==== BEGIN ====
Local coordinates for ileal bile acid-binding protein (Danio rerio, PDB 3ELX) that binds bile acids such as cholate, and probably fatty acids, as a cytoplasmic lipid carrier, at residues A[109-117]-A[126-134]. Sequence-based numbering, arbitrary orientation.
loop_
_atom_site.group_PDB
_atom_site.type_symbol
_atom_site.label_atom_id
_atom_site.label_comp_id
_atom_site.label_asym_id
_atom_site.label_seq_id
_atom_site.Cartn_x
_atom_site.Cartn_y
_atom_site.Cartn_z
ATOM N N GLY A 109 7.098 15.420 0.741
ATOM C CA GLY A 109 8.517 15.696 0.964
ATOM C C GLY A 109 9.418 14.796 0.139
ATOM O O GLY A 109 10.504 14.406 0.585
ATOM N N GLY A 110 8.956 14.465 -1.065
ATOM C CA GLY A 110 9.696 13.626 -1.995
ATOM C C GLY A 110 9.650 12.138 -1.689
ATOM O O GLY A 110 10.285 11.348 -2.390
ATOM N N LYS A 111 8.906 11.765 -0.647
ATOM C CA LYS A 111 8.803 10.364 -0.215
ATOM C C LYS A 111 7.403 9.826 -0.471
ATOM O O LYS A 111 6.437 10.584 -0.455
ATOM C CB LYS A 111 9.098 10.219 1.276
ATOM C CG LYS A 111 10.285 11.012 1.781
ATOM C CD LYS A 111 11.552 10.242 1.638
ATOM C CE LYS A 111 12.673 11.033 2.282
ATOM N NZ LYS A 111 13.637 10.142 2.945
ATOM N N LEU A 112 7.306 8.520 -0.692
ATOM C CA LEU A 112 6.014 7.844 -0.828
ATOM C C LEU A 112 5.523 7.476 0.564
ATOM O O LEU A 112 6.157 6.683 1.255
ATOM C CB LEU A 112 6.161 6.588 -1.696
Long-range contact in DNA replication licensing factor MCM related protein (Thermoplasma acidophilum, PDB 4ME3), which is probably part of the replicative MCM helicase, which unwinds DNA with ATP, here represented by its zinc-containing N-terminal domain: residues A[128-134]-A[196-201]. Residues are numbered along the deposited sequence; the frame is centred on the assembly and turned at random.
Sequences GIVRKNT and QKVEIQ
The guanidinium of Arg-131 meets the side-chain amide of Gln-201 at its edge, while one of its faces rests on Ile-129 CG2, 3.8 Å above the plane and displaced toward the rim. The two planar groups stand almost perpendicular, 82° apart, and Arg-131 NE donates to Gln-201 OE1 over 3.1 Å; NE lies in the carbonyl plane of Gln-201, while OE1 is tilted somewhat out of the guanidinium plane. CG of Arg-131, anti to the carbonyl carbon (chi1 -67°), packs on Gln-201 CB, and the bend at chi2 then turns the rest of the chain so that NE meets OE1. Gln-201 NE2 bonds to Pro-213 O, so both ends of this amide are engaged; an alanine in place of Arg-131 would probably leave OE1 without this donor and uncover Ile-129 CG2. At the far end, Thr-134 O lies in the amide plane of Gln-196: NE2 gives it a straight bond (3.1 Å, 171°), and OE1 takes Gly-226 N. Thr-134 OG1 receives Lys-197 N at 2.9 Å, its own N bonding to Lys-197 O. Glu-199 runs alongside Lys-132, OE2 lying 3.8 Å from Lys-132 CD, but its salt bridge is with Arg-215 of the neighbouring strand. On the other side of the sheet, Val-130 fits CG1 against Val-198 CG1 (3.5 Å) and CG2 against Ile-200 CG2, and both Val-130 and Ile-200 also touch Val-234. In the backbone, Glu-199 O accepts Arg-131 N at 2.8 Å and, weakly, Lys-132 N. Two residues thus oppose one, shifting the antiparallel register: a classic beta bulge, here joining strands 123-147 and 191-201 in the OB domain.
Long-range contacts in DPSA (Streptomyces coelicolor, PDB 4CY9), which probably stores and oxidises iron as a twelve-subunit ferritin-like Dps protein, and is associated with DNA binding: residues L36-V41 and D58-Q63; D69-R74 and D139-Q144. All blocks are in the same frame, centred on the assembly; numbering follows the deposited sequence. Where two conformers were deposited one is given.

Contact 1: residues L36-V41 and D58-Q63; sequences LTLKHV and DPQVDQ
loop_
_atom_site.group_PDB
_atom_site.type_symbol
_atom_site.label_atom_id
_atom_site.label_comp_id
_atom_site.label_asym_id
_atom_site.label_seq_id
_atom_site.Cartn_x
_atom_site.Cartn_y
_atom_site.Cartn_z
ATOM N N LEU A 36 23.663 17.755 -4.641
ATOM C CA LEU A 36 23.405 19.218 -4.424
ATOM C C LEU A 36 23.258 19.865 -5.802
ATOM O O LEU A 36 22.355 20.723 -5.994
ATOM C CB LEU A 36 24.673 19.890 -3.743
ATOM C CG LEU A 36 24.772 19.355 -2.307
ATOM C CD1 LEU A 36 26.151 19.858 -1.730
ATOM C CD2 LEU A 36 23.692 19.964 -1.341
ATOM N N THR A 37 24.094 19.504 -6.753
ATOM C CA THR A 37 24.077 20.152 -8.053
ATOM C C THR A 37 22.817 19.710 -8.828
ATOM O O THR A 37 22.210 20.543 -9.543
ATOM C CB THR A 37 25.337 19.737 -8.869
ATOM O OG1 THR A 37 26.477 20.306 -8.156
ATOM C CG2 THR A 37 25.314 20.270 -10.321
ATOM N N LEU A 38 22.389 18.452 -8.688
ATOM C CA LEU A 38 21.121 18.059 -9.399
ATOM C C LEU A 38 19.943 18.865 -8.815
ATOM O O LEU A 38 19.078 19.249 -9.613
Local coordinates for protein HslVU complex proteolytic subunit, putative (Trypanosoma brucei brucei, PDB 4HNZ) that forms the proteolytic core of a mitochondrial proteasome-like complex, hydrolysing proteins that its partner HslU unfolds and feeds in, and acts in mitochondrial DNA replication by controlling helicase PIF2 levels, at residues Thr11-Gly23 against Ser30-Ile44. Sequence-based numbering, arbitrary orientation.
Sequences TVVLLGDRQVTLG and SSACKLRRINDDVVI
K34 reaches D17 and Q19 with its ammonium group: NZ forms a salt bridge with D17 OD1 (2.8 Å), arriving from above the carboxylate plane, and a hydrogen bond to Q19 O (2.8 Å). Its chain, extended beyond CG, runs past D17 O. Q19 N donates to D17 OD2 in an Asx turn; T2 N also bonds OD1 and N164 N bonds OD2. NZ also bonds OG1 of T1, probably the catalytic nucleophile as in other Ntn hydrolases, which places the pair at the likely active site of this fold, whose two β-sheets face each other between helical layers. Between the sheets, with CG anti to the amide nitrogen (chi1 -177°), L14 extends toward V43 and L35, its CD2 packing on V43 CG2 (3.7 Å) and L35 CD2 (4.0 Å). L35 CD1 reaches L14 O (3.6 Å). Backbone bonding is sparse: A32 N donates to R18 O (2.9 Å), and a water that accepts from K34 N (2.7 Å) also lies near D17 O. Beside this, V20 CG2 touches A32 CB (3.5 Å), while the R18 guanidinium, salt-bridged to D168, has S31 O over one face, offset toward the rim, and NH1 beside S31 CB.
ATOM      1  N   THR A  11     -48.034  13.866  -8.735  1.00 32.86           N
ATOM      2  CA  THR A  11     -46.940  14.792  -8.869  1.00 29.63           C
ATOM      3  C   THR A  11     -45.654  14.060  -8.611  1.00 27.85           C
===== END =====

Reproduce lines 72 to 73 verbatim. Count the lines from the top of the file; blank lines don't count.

ATOM      2  CA  THR A  11     -46.940  14.792  -8.869  1.00 29.63           C
ATOM      3  C   THR A  11     -45.654  14.060  -8.611  1.00 27.85           C